Self-managing diabetes on a daily basis can be stressful. While some days are more challenging than others, the responsibility of managing diabetes doesn’t stop.
The burden of self-management, as well as the stress for long-term complications, can be a lot to process. Dealing with the social implications of stigma and the lack of understanding, as well as the financial burden, adds to the chance of diabetes distress.
To put it into perspective, approximately one in five people experience severe diabetes distress. When people are first diagnosed with diabetes, the shift in lifestyle can be overwhelming.
The best way to manage diabetes distress is within the context of diabetes care.
Feeding and eating disorders
Managing diabetes involves a shift in diet, which can sometimes lead to further complications with food. Various factors play a role in a diabetic’s relationship with food and can trigger an eating disorder.
- Dietary changes
- Frequent monitoring of blood glucose
- Increased control over meals
- Weight gain caused by taking insulin
Depending on the individual, eating disorders can appear in various ways. For example, diabulimia is a risk among adolescents with type 1 diabetes, when the person stops taking their insulin in an effort to lose weight.
Another eating disorder is night eating syndrome which is more common among people with type 2 diabetes, especially those with the symptoms of depression. The side effects include weight gain, poor glycemic control and further diabetes complications.
Treatment and therapies
Diabetes is treated and managed through the likes of insulin injections, monitoring sugar levels, and adapting your lifestyle. In the same way, mental health issues related to diabetes are treatable with therapy and medication.
Depending on whether you’re experiencing anxiety disorders, diabetes distress, or eating disorders, there are different treatment options.
There are various options for therapy, best suited to different people and their preferred method. Consider the following as a starting point;
- Cognitive behavioural therapy (CBT) - focusing on the cognitive role of taking healthier actions and changing beliefs, thereby managing certain conditions
- Family therapy - prioritises the role that family plays in treating various conditions, with a focus on communication and learning to manage conflict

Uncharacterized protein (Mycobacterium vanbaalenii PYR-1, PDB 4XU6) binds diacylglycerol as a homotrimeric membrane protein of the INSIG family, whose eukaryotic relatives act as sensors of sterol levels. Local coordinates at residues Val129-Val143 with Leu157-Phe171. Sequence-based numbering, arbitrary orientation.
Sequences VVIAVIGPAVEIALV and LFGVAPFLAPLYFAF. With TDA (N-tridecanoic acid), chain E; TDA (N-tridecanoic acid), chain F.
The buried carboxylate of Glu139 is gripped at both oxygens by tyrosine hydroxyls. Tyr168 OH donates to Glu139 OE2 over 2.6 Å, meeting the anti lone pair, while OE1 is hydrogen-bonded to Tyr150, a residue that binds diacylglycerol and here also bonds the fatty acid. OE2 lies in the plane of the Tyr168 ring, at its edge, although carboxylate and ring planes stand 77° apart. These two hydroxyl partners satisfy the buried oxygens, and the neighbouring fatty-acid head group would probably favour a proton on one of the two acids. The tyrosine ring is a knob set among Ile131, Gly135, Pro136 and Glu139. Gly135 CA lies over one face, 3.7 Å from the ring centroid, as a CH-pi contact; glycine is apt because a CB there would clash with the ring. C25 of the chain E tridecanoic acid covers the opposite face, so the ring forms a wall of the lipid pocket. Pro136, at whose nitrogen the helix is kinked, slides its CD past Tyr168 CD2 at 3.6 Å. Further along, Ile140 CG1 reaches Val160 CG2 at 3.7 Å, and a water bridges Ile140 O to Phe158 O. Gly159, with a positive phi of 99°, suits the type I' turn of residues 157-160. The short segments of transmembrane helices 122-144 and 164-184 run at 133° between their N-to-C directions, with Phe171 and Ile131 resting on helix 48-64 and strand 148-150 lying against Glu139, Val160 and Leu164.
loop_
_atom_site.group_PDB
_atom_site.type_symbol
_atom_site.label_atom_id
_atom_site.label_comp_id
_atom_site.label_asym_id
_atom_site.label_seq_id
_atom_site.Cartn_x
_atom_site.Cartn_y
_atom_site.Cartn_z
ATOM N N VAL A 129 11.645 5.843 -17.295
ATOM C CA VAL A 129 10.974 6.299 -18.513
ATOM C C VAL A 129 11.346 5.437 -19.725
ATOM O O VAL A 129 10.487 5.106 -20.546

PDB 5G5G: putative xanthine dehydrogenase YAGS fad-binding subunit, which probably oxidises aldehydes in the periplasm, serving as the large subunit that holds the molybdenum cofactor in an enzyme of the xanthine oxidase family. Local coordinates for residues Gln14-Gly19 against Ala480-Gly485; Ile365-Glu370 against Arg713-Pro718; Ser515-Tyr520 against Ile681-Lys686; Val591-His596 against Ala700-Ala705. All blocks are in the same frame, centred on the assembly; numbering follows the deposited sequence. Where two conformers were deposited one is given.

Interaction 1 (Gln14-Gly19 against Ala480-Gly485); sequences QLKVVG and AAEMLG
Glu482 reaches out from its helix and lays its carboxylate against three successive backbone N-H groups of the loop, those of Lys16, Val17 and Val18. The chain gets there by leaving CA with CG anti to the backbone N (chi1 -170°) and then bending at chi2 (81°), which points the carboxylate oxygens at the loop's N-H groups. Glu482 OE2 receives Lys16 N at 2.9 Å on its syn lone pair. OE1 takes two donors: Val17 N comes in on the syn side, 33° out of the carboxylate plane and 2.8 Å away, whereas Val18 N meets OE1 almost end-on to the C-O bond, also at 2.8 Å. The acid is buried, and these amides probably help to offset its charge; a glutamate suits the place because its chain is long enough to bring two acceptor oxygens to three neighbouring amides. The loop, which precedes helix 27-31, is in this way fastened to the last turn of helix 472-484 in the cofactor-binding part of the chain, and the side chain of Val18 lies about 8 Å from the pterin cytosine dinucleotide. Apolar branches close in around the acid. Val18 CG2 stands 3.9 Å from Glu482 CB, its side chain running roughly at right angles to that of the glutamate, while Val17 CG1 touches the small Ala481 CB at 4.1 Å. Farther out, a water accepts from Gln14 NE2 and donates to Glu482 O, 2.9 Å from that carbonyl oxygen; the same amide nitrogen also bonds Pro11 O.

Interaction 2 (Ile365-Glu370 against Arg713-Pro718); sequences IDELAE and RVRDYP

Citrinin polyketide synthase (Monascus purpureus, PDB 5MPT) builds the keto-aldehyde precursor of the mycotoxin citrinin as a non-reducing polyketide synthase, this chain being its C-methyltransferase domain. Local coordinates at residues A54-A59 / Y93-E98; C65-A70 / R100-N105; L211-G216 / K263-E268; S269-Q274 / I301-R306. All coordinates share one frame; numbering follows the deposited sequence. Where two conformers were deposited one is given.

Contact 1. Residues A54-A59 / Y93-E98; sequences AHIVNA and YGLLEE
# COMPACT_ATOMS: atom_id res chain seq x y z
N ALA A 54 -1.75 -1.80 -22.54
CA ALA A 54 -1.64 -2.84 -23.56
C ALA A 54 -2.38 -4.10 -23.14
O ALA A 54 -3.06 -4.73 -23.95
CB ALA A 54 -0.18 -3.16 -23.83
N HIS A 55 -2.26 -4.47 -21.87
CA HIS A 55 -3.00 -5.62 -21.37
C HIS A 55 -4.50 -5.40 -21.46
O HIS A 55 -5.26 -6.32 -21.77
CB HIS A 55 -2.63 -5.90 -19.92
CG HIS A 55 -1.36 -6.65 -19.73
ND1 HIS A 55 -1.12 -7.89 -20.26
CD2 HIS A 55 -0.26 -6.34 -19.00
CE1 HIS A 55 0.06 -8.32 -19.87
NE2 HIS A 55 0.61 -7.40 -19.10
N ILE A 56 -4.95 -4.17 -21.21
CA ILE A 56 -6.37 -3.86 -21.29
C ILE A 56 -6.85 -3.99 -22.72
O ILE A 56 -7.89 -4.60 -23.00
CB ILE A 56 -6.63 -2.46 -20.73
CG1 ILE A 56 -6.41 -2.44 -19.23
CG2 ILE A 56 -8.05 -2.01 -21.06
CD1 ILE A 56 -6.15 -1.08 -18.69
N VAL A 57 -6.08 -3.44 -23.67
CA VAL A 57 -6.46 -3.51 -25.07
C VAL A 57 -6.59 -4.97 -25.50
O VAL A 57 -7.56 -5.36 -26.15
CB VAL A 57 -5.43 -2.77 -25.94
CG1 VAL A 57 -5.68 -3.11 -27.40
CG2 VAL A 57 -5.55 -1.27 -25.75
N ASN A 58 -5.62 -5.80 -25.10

- Dialectical behavioural therapy (DBT) - focusing in four main areas namely mindfulness, distress tolerance, emotional regulation and interpersonal effectiveness
Diabetes medications have become increasingly more available, especially with the likes of Mednow which offers a fully accredited full service pharmacy, personal online care and free delivery. The good news is that mental health medication is also easily accessible.
The first step when deciding on a mental health treatment is to talk to a mental health care provider. Various medications have even been linked to helping control a type 2 diabetic’s blood pressure. However, it’s important to consult a medical professional as other side effects could increase the chances of developing diabetes (due to the side effect of weight gain).
Stress can have a direct impact on a person’s blood sugar levels, making it very difficult to manage diabetes. An effective way to help manage stress involves self-awareness and recognizing the stressful triggers.
Working with a professional can help determine these triggers and teach relaxation and coping techniques to lower stress.
Talk to your health care professional
You’re not alone in your journey of managing diabetes. Talk with a healthcare professional if you notice the warning signs of diabetes distress and other mental health conditions, and ask your treatment team to do a mental health screening with each consultation.
If medication is prescribed to help manage your mental health, then Canada’s online pharmacy is here to help, offering personal pharmacist attention at every step. With free delivery as well, stress is kept to a minimum. Get started with Mednow today!
This article offers general information only and is not intended as medical or other professional advice. A healthcare provider should be consulted regarding your specific situation. While the information presented is believed to be factual and current, its accuracy is not guaranteed and it should not be regarded as a complete analysis of the subjects discussed. All expressions of opinion reflect the judgement of the authors as of the date of publication and are subject to change. No endorsement of any third parties or their advice, opinions, information, products or services is expressly given or implied by Mednow or its affiliates.Commencer